Sudden Death article – contain generalstuff as well In the current study, a number of protea plantations in the southwest of WA were visited to quantify the extent that P. cinnamomi was attributing to deaths of cultivated proteas.
AFI Iss43 – Page 26-27 – Profits from proteas in NSW Brushtop Farm is owned by the McInnes family and is located at Knights Hill in New South Wales, about two hours drive south of Sydney. Ben McInnes has shared his … Continued
protea pruning-flowering report The purpose of this study was to determine the effect of pruning plants of ‘Pink Ice’ on the flower yield, quality and flowering time.
The opening flower head, with a funnel to V shape, reveals a central mass of soft fluffy florets, initially all joined together, and surrounded by multiple tiers of sticky bracts.
This beautiful Protea is relatively new to floristry. It has very large flowerheads (9–10 cm tall) consisting of a soft central mass of raspberry to rustypink flowers surrounded by tiers of large, pale green bracts edged with deep pink to maroon hairs.
This protea is a major cut flower, grown in many countries. Its success is due to its vigorous growth habit, with a long flowering season and tolerance to disease.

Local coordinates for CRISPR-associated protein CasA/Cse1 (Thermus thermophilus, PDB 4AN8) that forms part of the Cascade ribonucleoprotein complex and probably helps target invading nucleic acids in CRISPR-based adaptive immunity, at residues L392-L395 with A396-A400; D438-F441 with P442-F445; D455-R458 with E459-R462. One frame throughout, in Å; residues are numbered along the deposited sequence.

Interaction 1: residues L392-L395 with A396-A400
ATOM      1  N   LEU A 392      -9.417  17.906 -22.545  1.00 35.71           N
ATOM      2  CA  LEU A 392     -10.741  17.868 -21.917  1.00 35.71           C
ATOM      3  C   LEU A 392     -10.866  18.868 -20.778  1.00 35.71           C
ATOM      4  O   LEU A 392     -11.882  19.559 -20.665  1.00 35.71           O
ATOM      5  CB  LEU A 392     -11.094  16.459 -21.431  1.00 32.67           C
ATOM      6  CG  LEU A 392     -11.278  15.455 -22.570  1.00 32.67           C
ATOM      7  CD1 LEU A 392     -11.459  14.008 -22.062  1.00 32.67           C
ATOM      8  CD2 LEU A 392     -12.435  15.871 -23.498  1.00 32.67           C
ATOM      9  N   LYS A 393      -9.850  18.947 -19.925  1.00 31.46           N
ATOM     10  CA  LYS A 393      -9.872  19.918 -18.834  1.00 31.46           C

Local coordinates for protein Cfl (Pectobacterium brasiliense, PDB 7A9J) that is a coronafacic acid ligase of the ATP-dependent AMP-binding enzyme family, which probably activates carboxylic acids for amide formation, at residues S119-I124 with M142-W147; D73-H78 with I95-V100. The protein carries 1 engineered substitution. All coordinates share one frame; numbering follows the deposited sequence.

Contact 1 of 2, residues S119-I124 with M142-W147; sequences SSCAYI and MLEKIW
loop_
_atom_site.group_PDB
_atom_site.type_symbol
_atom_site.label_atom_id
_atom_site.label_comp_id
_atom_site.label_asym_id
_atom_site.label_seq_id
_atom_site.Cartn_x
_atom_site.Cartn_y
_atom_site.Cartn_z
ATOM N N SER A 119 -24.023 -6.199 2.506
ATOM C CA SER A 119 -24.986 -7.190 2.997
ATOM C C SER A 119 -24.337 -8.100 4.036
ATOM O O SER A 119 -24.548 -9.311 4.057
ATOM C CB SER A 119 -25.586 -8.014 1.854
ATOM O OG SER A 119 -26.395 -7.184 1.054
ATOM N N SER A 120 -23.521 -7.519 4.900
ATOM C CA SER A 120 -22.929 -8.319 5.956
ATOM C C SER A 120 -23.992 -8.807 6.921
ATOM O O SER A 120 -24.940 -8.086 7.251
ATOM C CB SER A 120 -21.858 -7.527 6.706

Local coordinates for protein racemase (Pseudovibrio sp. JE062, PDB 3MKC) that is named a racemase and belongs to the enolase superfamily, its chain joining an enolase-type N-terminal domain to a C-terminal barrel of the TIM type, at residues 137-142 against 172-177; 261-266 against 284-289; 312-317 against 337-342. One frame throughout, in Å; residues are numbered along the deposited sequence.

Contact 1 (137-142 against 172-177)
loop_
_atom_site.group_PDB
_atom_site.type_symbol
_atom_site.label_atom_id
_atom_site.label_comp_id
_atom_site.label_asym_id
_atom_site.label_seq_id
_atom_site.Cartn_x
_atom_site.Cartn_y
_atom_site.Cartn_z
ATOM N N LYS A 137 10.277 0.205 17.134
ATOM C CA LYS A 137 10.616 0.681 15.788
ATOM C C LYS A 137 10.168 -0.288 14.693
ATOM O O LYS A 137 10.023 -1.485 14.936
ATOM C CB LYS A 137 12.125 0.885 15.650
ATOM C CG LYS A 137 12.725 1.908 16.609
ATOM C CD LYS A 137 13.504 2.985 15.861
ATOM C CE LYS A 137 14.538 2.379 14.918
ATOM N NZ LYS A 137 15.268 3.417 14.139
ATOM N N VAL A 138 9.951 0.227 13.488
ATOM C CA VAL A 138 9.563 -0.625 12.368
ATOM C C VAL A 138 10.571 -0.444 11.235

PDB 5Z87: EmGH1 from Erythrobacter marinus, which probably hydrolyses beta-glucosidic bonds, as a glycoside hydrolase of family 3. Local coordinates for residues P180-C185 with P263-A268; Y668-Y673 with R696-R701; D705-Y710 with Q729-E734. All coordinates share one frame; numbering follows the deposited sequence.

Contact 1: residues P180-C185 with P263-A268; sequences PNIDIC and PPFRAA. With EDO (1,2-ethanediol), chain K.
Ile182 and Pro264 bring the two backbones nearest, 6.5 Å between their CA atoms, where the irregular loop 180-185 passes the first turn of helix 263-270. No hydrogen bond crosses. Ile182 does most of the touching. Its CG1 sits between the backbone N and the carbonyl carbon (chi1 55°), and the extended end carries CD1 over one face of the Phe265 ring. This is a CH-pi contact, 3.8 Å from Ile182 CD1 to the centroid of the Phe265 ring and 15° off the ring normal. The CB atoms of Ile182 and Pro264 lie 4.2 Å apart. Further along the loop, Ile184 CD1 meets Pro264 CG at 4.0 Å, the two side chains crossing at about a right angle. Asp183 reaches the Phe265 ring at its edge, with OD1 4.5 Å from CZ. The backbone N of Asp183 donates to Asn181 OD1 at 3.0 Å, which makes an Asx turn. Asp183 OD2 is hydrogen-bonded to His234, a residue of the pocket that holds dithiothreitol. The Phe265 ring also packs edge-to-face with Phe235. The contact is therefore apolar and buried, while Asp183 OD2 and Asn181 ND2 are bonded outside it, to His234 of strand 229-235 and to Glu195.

The spectacular king protea is a major cut flower. It is grown in many countries and has a long flowering season. Like most proteas, it originates from South Africa.
The general aim of the project is to develop fertiliser management strategies for the production of high quality Australian and South African native flowers, particularly the Proteaceae.
Elsinoe scab of South African Proteaceae is caused by Elsinoe spp. The disease causes scabby lesions on stems, leaves and flower heads and heavy infection can cause twisting or splitting of stems. Symptoms vary from species to species and among cultivars … Continued
Data from Pink Ice harvest totals from a local dry land flower grower and rainfall totals from the Bureau of Meteorology were collected to determine any relationships between rainfall totals and harvestable stems.